The Tonsley Residents’ Association submitted an objection saying that although the entrance to the station, as is, works (ticket office, ticket machines and barriers), the erection of at least two lifts for access to the platforms and major overhauling of the platform surfaces and heights is desperately needed. They also criticised the overall look and design and was depicted as very odd that after all the hard work and effort that has gone into creating Old York Road over the last 25 years or so. In the association’s comment, they also provide documents on Twickenham Station redevelopment and regret that a similar consultation was not entered into here?
Wandsworth Society expressed concerns about the loss of an attractive tree and an area of brick planter, which will much reduce the quality of the brick-paved open area in front of the station, and suggested to move the new building further east, thus preserving the present square and the character of Old York Road.
The planning department welcomed the prospect of improved ticketing and entrance facilities at Wandsworth Town Station. They consider that the design and appearance of the new extensions contributes to an enhanced passenger experience with a carefully considered scheme that respects the original building and provides a modern form that makes the most of the one off opportunity [in peto: we nearly got in the report the "once in a life-time opportunity" used to pass controversial proposals!] and sits comfortably with the original in terms of its shape and proportions.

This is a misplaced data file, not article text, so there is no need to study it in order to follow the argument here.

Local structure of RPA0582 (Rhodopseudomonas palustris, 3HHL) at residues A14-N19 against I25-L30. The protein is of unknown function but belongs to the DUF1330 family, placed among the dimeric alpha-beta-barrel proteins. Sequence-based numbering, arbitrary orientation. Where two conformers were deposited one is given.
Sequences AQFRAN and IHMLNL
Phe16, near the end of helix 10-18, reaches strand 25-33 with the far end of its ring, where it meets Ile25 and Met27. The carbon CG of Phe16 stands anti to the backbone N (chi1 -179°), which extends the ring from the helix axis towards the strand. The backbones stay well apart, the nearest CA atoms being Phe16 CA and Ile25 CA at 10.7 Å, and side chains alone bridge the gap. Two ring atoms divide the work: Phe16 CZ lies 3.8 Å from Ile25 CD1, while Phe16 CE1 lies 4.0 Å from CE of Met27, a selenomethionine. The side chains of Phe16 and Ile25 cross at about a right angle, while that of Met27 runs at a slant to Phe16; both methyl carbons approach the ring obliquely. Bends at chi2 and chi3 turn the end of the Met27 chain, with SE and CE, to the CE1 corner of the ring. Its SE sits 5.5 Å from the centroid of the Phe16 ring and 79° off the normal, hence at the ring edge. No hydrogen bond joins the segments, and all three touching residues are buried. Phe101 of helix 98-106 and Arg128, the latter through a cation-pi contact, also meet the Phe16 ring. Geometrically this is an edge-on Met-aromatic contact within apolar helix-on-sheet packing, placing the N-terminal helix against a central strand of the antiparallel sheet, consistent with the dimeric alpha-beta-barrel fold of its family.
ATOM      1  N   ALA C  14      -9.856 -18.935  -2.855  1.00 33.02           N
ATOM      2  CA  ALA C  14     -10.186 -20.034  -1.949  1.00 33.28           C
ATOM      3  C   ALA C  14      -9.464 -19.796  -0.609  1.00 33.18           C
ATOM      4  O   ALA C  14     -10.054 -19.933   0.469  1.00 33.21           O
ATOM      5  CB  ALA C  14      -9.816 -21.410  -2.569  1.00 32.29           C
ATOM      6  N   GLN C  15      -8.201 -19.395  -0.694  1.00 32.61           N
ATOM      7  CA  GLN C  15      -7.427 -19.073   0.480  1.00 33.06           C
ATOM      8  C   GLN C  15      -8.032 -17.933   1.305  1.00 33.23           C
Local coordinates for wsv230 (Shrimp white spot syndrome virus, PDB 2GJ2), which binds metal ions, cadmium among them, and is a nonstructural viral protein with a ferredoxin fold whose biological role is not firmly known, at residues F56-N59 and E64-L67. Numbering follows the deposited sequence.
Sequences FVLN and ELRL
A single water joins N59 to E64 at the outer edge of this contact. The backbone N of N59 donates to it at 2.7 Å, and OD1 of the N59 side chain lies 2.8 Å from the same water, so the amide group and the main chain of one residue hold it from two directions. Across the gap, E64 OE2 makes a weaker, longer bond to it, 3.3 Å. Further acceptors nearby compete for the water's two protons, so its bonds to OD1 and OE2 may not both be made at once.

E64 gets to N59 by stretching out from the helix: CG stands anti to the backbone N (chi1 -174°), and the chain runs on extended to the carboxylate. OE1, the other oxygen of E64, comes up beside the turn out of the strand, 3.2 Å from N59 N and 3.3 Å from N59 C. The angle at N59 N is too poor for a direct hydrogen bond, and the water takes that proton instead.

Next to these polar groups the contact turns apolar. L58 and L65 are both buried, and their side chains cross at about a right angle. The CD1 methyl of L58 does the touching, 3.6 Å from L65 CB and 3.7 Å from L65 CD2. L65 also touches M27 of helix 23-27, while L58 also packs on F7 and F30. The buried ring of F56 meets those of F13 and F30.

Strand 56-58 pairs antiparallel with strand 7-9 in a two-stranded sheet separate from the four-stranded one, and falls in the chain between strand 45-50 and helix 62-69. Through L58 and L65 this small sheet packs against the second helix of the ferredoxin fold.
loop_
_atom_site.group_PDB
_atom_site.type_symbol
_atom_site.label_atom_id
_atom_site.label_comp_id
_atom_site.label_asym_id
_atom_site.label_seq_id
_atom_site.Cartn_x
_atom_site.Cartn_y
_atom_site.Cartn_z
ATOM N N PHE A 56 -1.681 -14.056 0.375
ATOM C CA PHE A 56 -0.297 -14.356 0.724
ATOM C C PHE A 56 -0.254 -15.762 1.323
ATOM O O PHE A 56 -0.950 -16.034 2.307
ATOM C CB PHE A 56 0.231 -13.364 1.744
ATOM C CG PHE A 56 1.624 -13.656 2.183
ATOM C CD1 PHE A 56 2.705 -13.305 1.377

You can download the full report HERE.
“It’s been a long time coming but this plan would be a big improvement on the scruffy and impractical facilities at Wandsworth Town.
It would finally mean the ticket barriers are taken out of the subway tunnel where bottlenecks are a source of daily frustration and inconvenience for thousands of commuters.
Wandsworth Town – and in particular Old York Road – has undergone a dramatic transformation in recent years. New investment in the ageing station is another important step forward for the areas regeneration.“
Author: Cyril Richert
Over the three weeks from the 9 to 30 September, you will have the opportunity to engage first hand with novelists, historians, poets, translators, screenwriters, journalists, essayists and thinkers. During writing workshops, everyone has the chance to have their writing skills benefit directly from the wealth of expertise they are bringing right to your doorstep.